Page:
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Myxo

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The Death of a Great Director
« Reply #25 on: March 17, 2005, 11:07:35 AM »
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I really wish Kubrick had lived long enough to give us a proper version of A.I.

mogwai

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The Death of a Great Director
« Reply #26 on: March 17, 2005, 11:27:35 AM »
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Quote from: Myxomatosis
I really wish Kubrick had lived long enough to give us a proper version of A.I.

that is his version. he wanted spielberg to direct it. and kubrick only wanted to produce it.

kubrick is currently producing napoleon

Myxo

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« Reply #27 on: March 17, 2005, 11:52:04 AM »
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Quote from: mogwai
Quote from: Myxomatosis
I really wish Kubrick had lived long enough to give us a proper version of A.I.

that is his version. he wanted spielberg to direct it. and kubrick only wanted to produce it.

kubrick is currently producing napoleon


Really? God, I didn't know that.

Do you think the film might have been less cheesy toward the end with Kubrick collaborating with him? I know he and Spielberg talked about the project for ages but wasn't so sure all of their ideas had been flushed out enough to turn it into a screenplay. Spielberg worked off notes from conversations he had with Kubrick. Was it a working relationship like Lucas had with Spielberg for Indiana Jones then?

mogwai

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The Death of a Great Director
« Reply #28 on: March 17, 2005, 12:15:33 PM »
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Quote from: Myxomatosis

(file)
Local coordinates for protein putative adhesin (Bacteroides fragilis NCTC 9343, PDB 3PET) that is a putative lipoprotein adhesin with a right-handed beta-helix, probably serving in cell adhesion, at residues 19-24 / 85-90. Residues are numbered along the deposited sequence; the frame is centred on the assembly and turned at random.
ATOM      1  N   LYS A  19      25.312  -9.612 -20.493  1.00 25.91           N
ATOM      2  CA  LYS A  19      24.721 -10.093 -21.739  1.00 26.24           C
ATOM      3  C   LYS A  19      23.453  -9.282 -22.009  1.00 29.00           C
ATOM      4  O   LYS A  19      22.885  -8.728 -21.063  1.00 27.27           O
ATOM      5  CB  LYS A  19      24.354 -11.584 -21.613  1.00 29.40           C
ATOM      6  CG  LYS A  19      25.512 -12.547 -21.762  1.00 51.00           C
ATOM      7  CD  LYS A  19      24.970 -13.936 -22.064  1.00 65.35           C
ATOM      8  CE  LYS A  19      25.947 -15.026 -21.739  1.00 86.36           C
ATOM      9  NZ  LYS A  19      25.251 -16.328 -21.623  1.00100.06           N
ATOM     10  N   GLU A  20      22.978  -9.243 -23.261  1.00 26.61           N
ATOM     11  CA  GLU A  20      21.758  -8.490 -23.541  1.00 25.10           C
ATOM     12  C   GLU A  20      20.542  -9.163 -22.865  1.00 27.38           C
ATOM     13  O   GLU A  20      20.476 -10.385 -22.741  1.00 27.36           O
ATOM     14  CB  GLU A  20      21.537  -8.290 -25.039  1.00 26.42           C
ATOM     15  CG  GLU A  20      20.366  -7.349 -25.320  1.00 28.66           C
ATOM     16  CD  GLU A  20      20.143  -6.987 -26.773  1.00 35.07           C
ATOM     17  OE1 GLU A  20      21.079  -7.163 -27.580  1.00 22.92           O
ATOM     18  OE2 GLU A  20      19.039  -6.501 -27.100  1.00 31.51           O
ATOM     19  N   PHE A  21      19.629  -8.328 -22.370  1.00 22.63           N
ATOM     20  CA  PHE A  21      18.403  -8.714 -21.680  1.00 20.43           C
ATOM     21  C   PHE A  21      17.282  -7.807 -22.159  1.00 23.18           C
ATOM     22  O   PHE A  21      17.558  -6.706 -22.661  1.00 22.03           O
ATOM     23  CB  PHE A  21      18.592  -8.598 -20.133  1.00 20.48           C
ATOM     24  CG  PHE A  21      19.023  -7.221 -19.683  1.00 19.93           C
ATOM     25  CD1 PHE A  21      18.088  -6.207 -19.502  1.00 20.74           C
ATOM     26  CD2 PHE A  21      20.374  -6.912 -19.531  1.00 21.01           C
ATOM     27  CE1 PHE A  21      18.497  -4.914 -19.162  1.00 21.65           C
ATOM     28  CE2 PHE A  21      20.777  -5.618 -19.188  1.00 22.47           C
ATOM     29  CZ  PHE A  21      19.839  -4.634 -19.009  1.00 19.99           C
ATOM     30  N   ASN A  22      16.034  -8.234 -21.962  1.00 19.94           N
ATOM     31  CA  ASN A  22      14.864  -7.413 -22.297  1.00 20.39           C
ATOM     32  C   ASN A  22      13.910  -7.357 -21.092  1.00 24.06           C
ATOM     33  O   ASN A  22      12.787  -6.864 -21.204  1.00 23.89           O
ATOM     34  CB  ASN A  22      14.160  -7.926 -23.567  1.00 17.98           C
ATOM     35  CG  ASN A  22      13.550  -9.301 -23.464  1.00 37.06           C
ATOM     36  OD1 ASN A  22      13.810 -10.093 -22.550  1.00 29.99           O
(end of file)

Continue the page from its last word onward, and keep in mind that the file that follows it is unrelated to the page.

Do you think the film might have been less cheesy toward the end with Kubrick collaborating with him? I know he and Spielberg talked about the project for ages but wasn't so sure all of their ideas had been flushed out enough to turn it into a screenplay. Spielberg worked off notes from conversations he had with Kubrick. Was it a working relationship like Lucas had with Spielberg for Indiana Jones then?

the ending was kubrick's. kubrick felt that it was a typical ending only spielberg would prefer. that's why he wanted spielberg to direct.

relationship? um, i have a book that deals about that. it's written by one of kubrick film crew. it's actually an diary on the eyes wide shut shoot. i'm not really sure it's 100% accurate. and i don't know if it will give you an insight on the working relationship either. he writes the following:

"the work on a.i. began as we were prepping "eyes". kubrick and spielberg usually met on a wednesday. one wednesday spielberg flew over to england to discuss a.i. with stanley. and on this day tom cruise was present. they had dinner and tom cruise laughed hysterically over a joke stanley had said. spielberg stared manically at tom cruise's teeth (because they are huge!). he got irritated and said to tom: "hey kid, you got something in your teeths". tom started to cry and ran away from the dinner table. that was an odd wednesday"

cowboykurtis

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« Reply #29 on: March 17, 2005, 01:40:31 PM »
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Quote from: mogwai
Quote from: Myxomatosis
Do you think the film might have been less cheesy toward the end with Kubrick collaborating with him? I know he and Spielberg talked about the project for ages but wasn't so sure all of their ideas had been flushed out enough to turn it into a screenplay. Spielberg worked off notes from conversations he had with Kubrick. Was it a working relationship like Lucas had with Spielberg for Indiana Jones then?

the ending was kubrick's. kubrick felt that it was a typical ending only spielberg would prefer. that's why he wanted spielberg to direct.
[/i]


i believe you're wrong. At the end of the day, there's really no point in debating based on speculation. But an educated guess can say, if Kubrick was alive and active in the production, it would have been a different film - No doubt about it.